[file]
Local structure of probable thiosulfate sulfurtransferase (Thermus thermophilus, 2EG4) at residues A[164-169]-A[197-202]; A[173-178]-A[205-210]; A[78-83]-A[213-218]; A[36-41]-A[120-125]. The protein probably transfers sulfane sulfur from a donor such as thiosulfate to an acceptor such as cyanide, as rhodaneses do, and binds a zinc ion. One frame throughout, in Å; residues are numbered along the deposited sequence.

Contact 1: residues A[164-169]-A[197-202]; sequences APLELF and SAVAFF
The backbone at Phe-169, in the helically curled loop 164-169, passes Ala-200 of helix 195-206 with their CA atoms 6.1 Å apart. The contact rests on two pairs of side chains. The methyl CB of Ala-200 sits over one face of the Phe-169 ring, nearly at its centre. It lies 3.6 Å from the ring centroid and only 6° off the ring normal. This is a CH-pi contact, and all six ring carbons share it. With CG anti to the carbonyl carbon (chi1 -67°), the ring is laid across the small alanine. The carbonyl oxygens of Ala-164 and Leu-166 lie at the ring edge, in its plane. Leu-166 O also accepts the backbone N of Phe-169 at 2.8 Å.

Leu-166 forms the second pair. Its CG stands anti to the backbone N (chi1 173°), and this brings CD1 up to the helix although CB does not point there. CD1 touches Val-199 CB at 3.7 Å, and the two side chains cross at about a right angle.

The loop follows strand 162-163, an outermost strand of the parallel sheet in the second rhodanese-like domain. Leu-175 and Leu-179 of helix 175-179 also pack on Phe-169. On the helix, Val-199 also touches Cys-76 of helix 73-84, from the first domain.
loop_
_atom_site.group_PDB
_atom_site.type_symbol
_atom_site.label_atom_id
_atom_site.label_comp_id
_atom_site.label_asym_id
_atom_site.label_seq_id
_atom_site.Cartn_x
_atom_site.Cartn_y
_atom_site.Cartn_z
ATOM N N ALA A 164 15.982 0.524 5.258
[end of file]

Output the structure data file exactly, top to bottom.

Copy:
Local structure of probable thiosulfate sulfurtransferase (Thermus thermophilus, 2EG4) at residues A[164-169]-A[197-202]; A[173-178]-A[205-210]; A[78-83]-A[213-218]; A[36-41]-A[120-125]. The protein probably transfers sulfane sulfur from a donor such as thiosulfate to an acceptor such as cyanide, as rhodaneses do, and binds a zinc ion. One frame throughout, in Å; residues are numbered along the deposited sequence.

Contact 1: residues A[164-169]-A[197-202]; sequences APLELF and SAVAFF
The backbone at Phe-169, in the helically curled loop 164-169, passes Ala-200 of helix 195-206 with their CA atoms 6.1 Å apart. The contact rests on two pairs of side chains. The methyl CB of Ala-200 sits over one face of the Phe-169 ring, nearly at its centre. It lies 3.6 Å from the ring centroid and only 6° off the ring normal. This is a CH-pi contact, and all six ring carbons share it. With CG anti to the carbonyl carbon (chi1 -67°), the ring is laid across the small alanine. The carbonyl oxygens of Ala-164 and Leu-166 lie at the ring edge, in its plane. Leu-166 O also accepts the backbone N of Phe-169 at 2.8 Å.

Leu-166 forms the second pair. Its CG stands anti to the backbone N (chi1 173°), and this brings CD1 up to the helix although CB does not point there. CD1 touches Val-199 CB at 3.7 Å, and the two side chains cross at about a right angle.

The loop follows strand 162-163, an outermost strand of the parallel sheet in the second rhodanese-like domain. Leu-175 and Leu-179 of helix 175-179 also pack on Phe-169. On the helix, Val-199 also touches Cys-76 of helix 73-84, from the first domain.
loop_
_atom_site.group_PDB
_atom_site.type_symbol
_atom_site.label_atom_id
_atom_site.label_comp_id
_atom_site.label_asym_id
_atom_site.label_seq_id
_atom_site.Cartn_x
_atom_site.Cartn_y
_atom_site.Cartn_z
ATOM N N ALA A 164 15.982 0.524 5.258